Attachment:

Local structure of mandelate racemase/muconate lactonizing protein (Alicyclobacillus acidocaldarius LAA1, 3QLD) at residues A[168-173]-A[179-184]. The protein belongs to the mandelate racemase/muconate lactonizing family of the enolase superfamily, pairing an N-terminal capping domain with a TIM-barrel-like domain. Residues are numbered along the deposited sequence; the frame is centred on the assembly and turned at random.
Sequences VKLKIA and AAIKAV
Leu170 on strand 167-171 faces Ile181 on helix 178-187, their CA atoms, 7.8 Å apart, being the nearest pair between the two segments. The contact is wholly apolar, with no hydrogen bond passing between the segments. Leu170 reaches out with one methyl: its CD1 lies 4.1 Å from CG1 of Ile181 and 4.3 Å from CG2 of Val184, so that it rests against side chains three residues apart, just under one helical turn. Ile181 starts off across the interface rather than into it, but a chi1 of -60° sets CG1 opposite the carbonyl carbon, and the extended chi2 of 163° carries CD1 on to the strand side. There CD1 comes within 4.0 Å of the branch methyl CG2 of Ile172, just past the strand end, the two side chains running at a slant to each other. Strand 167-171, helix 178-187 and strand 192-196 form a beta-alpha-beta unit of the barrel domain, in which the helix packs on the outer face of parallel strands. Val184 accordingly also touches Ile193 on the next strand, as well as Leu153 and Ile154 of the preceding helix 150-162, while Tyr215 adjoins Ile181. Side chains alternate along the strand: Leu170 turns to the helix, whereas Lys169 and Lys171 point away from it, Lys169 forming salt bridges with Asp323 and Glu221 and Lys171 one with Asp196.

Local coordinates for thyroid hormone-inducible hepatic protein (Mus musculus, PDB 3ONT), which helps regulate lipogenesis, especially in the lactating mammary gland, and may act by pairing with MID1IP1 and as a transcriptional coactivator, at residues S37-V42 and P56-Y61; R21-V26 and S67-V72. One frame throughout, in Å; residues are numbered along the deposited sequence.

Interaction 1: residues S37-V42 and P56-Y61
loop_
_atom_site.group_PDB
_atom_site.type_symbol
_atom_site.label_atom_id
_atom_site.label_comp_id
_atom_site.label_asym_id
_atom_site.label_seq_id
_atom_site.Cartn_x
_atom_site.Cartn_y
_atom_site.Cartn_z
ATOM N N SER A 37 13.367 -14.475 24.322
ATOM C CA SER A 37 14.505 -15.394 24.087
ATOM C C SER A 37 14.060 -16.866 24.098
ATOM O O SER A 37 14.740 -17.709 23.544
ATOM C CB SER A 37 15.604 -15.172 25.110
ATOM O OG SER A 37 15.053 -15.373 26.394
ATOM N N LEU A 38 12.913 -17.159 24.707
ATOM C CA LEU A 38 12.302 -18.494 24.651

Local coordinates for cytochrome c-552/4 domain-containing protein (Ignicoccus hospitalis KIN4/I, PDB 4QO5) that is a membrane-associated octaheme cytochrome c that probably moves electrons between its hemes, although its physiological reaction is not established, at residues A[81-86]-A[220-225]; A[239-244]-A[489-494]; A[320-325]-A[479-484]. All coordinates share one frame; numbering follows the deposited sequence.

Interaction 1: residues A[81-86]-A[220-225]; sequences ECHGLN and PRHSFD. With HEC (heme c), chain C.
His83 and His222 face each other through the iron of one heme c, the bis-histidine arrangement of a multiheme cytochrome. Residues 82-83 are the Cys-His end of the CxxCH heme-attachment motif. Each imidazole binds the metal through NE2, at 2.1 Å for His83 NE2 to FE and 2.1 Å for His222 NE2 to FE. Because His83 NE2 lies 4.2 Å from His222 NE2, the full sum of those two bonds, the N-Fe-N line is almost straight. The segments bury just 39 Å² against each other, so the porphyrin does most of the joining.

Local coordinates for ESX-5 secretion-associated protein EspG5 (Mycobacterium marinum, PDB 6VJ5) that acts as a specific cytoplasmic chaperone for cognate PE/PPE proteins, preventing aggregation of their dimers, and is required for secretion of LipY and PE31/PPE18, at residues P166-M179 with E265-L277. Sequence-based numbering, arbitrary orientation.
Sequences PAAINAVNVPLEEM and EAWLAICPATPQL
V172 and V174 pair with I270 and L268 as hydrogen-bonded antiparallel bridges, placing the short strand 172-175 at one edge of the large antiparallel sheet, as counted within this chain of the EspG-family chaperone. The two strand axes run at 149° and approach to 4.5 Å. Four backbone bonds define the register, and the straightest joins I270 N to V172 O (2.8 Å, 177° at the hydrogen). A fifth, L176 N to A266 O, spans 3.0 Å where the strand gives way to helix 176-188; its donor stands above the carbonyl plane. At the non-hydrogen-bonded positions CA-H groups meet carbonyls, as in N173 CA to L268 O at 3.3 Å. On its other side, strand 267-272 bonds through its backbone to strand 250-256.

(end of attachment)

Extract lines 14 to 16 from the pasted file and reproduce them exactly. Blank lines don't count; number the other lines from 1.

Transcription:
_atom_site.Cartn_y
_atom_site.Cartn_z
ATOM N N SER A 37 13.367 -14.475 24.322